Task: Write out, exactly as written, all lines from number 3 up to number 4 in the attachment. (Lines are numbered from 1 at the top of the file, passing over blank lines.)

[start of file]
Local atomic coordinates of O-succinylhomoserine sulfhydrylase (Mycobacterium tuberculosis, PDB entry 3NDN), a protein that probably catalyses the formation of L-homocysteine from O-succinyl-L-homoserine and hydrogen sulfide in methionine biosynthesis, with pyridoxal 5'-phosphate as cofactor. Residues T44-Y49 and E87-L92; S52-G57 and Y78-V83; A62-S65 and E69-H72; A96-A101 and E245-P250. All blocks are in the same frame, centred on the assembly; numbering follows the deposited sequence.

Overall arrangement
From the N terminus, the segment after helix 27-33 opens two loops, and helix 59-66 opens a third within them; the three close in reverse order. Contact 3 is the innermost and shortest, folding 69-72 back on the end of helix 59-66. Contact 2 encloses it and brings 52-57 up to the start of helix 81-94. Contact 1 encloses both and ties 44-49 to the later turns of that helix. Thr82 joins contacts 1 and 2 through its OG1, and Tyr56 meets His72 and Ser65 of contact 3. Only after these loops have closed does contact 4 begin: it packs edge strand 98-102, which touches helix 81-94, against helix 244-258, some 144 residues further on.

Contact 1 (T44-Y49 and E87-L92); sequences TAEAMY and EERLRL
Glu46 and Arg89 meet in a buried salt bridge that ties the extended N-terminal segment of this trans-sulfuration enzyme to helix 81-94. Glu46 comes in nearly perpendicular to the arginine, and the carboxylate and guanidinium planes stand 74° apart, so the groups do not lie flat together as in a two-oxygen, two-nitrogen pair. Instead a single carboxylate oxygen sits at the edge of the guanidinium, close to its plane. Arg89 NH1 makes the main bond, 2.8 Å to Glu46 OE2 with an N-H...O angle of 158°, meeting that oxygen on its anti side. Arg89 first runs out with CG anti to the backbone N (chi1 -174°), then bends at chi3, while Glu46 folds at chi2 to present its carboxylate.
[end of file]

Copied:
From the N terminus, the segment after helix 27-33 opens two loops, and helix 59-66 opens a third within them; the three close in reverse order. Contact 3 is the innermost and shortest, folding 69-72 back on the end of helix 59-66. Contact 2 encloses it and brings 52-57 up to the start of helix 81-94. Contact 1 encloses both and ties 44-49 to the later turns of that helix. Thr82 joins contacts 1 and 2 through its OG1, and Tyr56 meets His72 and Ser65 of contact 3. Only after these loops have closed does contact 4 begin: it packs edge strand 98-102, which touches helix 81-94, against helix 244-258, some 144 residues further on.

Contact 1 (T44-Y49 and E87-L92); sequences TAEAMY and EERLRL